2. The observations
We have selected a sample of 11 optically bright carbon stars for which the photospheric 12C/13C-ratios have been determined by Lambert et al. (1986) and Ohnaka & Tsuji (1996). This sample is presented in Table 1, where we have also included S Sct, which was observed by Bergman et al. (1993) and Olofsson el al. (1996), as well as the three J-type stars (i.e., stars with 12C/13C-ratios 3) Y CVn, RY Dra, and T Lyr (see Table 4 for references). These 15 stars were also included in the major survey of circumstellar molecular line emission by Olofsson et al. (1993a,b).
The 13CO observations were carried out in October 1998 using the Swedish-ESO submillimetre telescope (SEST) located on La Silla, Chile, and in March 1999 using the Onsala 20 m telescope (OSO), Sweden. At SEST, a dual channel, heterodyne SIS receiver was used to simultaneously observe at 110 GHz (the J10 line) and 220 GHz (the J21 line). The single sideband temperatures of the receiver are about 110 K and 150 K at 110 GHz and 220 GHz, respectively. All the available acousto-optical spectrometers were used as backends. The two wideband (1 GHz), low resolution spectrometers (LRSs) were used to cover both lines. The third, narrow band (86 MHz), high resolution spectrometer (HRS) was used at 220 GHz, since the J21 line is usually stronger than the lowest rotational line in CSEs. The LRS had 1440 channels separated by 0.7 MHz whereas the HRS used 2000 channels separated by 42 kHz.
At OSO, an SIS receiver, with a single sideband temperature of about 100 K at 110 GHz, was used for the observations. As backends, two filterbanks with bandwidths of 512 MHz (MUL A) and 64 MHz (MUL B) were used. The MUL A used 512 channels separated by 1 MHz and the MUL B filterbank used 256 channels with a separation of 250 kHz.
The observations were made in a dual beamswitch mode, where the source is alternately placed in the signal and the reference beam, using a beam throw of about 12´ at SEST and about 11´ at OSO. This method produces two spectra that are subtracted from each other, which results in very flat baselines, i.e., most of the frequency dependant response of the system is removed. The intensity scales are given in main beam brightness temperature, , where is the antenna temperature corrected for atmospheric attenuation using the chopper wheel method, and is the main beam efficiency. For the SEST is 0.7 at 110 GHz and 0.5 at 220 GHz. At OSO 0.5 at 110 GHz. The beamsizes of the SEST are 45" and 24" at 110 GHz and 220 GHz, respectively. At OSO the beam is 34" at 110 GHz. Regular pointing checks were made on strong SiO masers and the pointing was usually better than for both telescopes. The uncertainty in the intensity scale is estimated to be about 20%. The observational results are summarized in Table 2 and the detections of 13CO line emission are shown in Fig. 1. These observations include first detections of circumstellar 13CO emission towards R Lep, UU Aur, UX Dra, and TX Psc. The line parameters, i.e., the main beam brightness temperature at the line centre (), the line centre velocity (), and half the full line width (), are obtained by fitting the data with an artificial line profile (Olofsson et al. 1993a)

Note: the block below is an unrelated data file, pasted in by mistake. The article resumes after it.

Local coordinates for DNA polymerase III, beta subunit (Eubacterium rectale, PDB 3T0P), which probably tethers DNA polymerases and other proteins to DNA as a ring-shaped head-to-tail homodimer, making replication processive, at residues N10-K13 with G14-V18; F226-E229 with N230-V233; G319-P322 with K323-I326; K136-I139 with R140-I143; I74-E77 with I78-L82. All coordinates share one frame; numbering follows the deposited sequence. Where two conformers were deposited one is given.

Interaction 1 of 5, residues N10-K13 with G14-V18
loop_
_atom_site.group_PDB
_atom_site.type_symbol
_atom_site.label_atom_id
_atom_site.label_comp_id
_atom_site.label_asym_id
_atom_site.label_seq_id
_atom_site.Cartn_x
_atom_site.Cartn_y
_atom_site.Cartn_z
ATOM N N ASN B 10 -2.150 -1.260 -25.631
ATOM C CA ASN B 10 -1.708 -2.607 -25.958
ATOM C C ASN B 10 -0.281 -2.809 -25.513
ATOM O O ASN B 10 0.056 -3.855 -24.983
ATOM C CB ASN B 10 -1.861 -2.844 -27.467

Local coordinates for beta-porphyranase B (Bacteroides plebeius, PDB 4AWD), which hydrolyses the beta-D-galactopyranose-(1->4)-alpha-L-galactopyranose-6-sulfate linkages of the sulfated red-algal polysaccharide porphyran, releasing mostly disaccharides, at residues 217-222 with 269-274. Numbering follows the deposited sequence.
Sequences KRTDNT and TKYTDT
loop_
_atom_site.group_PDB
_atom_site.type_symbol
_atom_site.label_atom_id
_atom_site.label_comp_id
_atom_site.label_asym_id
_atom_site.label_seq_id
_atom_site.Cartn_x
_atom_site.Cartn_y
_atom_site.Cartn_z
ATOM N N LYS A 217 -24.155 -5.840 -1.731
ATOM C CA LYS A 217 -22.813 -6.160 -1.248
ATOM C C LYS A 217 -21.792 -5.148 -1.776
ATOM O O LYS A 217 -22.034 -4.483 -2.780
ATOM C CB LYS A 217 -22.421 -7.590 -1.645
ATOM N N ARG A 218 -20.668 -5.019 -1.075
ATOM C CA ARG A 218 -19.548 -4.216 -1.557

where is a parameter describing the shape of the line. The integrated intensity () is obtained by integrating the emission between . The upper limits are obtained as , where is the peak-to-peak noise obtained from spectra where the velocity resolution has been degraded to twice the expansion velocity. The corresponding 12CO lines were also observed, simultaneously with the 13CO lines, for all the sample stars. Spectra of these lines have been published in Olofsson et al. (1993a).
Table 2. Observational 13CO results. A colon (:) marks an uncertain value due to a low signal to noise ratio (UU Aur) or contamination by interstellar lines (UX Dra).
To complement these new observations we have collected additional 13CO data and, in particular, 12CO data on the sample stars, as well as for an additional seven stars for comparison, from various sources and included them in the modelling (see Table 4).
© European Southern Observatory (ESO) 2000
Online publication: July 7, 2000